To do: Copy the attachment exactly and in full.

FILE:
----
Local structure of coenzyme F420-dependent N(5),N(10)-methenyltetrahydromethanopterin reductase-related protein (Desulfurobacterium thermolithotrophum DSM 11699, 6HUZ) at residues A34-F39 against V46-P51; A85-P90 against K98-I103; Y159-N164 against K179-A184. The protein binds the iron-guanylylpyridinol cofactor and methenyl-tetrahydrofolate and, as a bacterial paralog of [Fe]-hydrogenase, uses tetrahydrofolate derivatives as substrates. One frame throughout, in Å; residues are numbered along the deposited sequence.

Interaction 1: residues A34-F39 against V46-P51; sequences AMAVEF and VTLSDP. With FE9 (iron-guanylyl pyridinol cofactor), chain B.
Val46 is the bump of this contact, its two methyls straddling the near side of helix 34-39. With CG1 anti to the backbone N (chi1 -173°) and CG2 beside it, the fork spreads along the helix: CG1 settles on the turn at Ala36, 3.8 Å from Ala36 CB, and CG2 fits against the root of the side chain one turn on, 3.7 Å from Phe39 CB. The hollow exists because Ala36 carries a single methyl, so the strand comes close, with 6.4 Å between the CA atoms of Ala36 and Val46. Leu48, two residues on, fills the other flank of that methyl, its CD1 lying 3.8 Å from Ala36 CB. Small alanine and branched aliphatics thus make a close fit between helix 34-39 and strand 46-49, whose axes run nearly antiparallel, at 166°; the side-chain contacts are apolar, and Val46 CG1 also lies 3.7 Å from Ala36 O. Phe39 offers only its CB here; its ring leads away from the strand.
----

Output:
Local structure of coenzyme F420-dependent N(5),N(10)-methenyltetrahydromethanopterin reductase-related protein (Desulfurobacterium thermolithotrophum DSM 11699, 6HUZ) at residues A34-F39 against V46-P51; A85-P90 against K98-I103; Y159-N164 against K179-A184. The protein binds the iron-guanylylpyridinol cofactor and methenyl-tetrahydrofolate and, as a bacterial paralog of [Fe]-hydrogenase, uses tetrahydrofolate derivatives as substrates. One frame throughout, in Å; residues are numbered along the deposited sequence.

Interaction 1: residues A34-F39 against V46-P51; sequences AMAVEF and VTLSDP. With FE9 (iron-guanylyl pyridinol cofactor), chain B.
Val46 is the bump of this contact, its two methyls straddling the near side of helix 34-39. With CG1 anti to the backbone N (chi1 -173°) and CG2 beside it, the fork spreads along the helix: CG1 settles on the turn at Ala36, 3.8 Å from Ala36 CB, and CG2 fits against the root of the side chain one turn on, 3.7 Å from Phe39 CB. The hollow exists because Ala36 carries a single methyl, so the strand comes close, with 6.4 Å between the CA atoms of Ala36 and Val46. Leu48, two residues on, fills the other flank of that methyl, its CD1 lying 3.8 Å from Ala36 CB. Small alanine and branched aliphatics thus make a close fit between helix 34-39 and strand 46-49, whose axes run nearly antiparallel, at 166°; the side-chain contacts are apolar, and Val46 CG1 also lies 3.7 Å from Ala36 O. Phe39 offers only its CB here; its ring leads away from the strand.